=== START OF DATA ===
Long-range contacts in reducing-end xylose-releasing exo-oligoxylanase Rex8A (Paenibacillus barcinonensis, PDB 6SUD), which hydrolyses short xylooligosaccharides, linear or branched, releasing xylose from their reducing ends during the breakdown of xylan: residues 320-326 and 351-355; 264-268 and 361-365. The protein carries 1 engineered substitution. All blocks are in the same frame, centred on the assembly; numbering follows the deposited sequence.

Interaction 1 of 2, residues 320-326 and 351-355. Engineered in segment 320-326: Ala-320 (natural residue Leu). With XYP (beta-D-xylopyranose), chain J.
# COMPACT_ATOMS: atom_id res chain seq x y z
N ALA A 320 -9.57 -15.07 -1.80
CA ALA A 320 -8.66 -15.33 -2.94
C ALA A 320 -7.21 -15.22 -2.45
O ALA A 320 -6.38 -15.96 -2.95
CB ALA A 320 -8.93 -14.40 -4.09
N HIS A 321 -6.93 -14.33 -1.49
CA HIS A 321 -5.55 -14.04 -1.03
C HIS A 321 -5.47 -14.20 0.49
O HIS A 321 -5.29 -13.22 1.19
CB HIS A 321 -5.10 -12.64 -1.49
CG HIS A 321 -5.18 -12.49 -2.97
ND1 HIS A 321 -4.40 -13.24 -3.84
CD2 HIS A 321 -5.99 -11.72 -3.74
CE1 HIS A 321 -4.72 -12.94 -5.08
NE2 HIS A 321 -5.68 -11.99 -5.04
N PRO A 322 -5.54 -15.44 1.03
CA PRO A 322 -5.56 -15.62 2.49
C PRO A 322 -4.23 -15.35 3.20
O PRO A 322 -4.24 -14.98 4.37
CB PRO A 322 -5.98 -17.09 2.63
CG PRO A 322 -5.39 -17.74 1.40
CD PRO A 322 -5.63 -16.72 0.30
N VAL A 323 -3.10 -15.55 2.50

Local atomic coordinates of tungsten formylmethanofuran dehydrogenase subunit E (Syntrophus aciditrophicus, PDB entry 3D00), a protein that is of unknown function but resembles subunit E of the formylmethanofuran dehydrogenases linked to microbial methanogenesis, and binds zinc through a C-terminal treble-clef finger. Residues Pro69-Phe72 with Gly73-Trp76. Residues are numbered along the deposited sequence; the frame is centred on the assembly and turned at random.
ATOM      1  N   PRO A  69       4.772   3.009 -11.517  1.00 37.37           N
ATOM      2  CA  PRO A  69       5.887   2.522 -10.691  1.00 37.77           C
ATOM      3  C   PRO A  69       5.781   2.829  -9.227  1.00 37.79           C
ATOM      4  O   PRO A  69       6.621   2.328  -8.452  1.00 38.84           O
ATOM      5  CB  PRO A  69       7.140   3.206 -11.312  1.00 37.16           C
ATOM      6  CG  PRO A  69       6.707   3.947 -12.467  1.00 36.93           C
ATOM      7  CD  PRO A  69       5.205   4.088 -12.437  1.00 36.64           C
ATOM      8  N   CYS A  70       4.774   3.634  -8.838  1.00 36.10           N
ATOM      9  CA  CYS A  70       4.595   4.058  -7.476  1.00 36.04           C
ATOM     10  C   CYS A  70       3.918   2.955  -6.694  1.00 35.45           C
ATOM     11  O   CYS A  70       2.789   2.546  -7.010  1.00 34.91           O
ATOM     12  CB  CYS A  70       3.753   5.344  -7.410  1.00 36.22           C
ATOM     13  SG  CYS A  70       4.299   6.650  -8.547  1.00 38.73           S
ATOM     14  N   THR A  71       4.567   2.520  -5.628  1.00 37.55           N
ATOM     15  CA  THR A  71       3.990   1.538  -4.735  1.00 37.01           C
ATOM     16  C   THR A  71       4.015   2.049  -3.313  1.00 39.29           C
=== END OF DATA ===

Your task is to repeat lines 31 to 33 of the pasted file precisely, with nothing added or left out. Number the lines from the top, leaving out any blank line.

ATOM      4  O   PRO A  69       6.621   2.328  -8.452  1.00 38.84           O
ATOM      5  CB  PRO A  69       7.140   3.206 -11.312  1.00 37.16           C
ATOM      6  CG  PRO A  69       6.707   3.947 -12.467  1.00 36.93           C